Impact networks mean better working in the third sector

Charities and funders must recognise the importance of 'impact networks' where small and large organisations and individuals come together with a common aim but also that it may be best to let go of services that are being effectively provided elsewhere
Joe Ludlow

Right now charities are making tough decisions about cuts to services, while seeing demand for those services rise and public funders are also facing the dilemma of where money should go. The minister for civil society, Nick Hurd, said there was a risk that these funders will "cut the things that are easiest to cut and we will lose some things in that process".

Charities and funders alike will be tempted to make cuts as straightforward as possible but there could be a danger that the services they choose to cut are the ones that have the most impact in the community.

When facing increased competition for funds, we naturally look for solutions that maintain as much of our own services as possible. But sometimes we need to take a step back and consider all the other organisations that play a part in achieving success. This can lead to different, and perhaps more difficult, decisions.

In the charity sector, most of our aims rely on activities being delivered by several organisations, not just our own. In a new Impact Networks report from New Philanthropy Capital (NPC), we call this web of activities and organisations 'impact networks'.

For example, helping someone leaving prison to hold on to a job requires co-operation between organisations providing training and advice, offering work experience placements, campaigning for access to employment, and brokering jobs.

The absence of one of these activities can reduce the chance of success, while duplicating activities in the network could waste resources. When it comes to cutting funding, we need to take this network into account.

During our research into impact networks, we found several charities working well together to improve performance.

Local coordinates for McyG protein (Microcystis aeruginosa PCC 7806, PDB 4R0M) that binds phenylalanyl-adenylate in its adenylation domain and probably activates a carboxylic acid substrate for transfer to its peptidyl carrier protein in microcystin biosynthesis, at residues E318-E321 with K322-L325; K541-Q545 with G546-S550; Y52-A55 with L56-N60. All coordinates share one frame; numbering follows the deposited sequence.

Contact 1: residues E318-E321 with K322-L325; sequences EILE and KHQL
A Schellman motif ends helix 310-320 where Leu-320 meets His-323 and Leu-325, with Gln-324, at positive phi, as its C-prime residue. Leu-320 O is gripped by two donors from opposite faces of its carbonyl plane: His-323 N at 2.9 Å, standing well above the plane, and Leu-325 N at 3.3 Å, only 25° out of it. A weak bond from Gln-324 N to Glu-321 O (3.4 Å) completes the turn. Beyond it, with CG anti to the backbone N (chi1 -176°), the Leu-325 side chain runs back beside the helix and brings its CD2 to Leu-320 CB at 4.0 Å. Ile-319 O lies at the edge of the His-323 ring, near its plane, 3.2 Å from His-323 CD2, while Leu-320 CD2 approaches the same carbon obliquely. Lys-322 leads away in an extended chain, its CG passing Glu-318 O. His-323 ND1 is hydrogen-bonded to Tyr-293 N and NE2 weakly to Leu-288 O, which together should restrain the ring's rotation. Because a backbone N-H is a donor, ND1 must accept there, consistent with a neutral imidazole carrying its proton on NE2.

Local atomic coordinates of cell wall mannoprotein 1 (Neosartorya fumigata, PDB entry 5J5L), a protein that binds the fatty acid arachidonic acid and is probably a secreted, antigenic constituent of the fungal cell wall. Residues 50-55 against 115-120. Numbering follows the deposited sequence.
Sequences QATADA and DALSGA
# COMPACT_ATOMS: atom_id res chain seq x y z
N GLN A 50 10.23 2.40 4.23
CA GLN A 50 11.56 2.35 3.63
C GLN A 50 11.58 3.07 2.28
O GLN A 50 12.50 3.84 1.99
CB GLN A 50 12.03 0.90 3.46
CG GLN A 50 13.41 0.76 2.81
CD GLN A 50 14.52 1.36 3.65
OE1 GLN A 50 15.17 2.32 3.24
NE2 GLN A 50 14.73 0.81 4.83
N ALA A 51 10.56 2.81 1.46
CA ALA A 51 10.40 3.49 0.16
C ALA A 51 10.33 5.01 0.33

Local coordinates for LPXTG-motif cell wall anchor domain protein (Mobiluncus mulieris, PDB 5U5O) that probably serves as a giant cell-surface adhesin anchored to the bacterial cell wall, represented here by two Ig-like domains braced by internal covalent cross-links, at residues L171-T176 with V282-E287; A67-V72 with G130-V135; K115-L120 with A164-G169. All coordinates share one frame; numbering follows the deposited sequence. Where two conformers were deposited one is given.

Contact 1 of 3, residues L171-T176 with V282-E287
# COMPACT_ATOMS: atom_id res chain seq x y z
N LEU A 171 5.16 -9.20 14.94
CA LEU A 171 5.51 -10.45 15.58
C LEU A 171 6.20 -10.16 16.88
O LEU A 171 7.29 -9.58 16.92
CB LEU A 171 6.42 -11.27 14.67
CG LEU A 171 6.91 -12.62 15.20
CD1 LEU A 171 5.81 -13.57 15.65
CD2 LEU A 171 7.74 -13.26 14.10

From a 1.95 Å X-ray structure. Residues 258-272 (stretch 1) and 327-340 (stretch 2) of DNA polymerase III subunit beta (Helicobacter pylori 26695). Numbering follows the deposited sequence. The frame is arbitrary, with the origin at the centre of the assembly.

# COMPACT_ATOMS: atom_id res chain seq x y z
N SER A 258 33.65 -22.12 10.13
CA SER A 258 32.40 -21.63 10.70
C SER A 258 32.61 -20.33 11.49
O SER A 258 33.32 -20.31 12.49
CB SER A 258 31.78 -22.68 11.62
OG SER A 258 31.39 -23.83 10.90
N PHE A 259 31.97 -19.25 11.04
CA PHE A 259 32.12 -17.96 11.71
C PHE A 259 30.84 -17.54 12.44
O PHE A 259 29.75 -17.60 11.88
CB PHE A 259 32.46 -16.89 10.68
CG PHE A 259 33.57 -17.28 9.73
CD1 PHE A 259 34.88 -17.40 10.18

For example, Thames Reach, a London homelessness charity, did not have any direct experience of working with Irish travellers, but recognised that they were a disadvantaged group needing help. By partnering with a small organisation working with the Irish community in Lewisham, Thames Reach improved the available services.

Large charities have an important role to play in developing impact networks, as long as they avoid imposing their own agendas on smaller charities. RNIB has played an important role in supporting the development of the UK Vision Strategy.

This is a great example of a network of large and small organisations and individuals working together with a common aim. RNIB's chief executive, Lesley-Anne Alexander, admits that the project is ambitious but makes them a "more powerful force for change".

Macmillan Cancer Support is another investor in impact networks, skilled at spotting gaps in support for people with cancer. Its approach is to invest in other organisations best placed to fill a gap – working with Citizens Advice Bureaux and others to provide advice on finance and benefits, for example.

But funders need to recognise the strengths of these networks too. What happens to these successful partnerships when budgets are under pressure? A failure to recognise these relationships could compromise the services offered and hinder results.

Admittedly, there are challenges to charities working together. Developing a close working relationship takes time and requires trust. Charities providing similar services may be reluctant to collaborate for fear of being in direct competition with one another. Charities may also have to accept that they must let go of services that are more effectively provided elsewhere in the network.

Yet in a constantly changing funding environment, it is vital that charities and funders work together to maximise impact and that funders understand the idea of impact networks to fund effectively and avoid cuts that may have wider, unintended consequences. Those looking to fund outcomes, not outputs, need to look beyond the boundaries of a single organisation.

Joe Ludlow is author of the Impact Networks: Charities Working Together to Improve Outcomes report written with the NPC while Clore Social Fellow 2010

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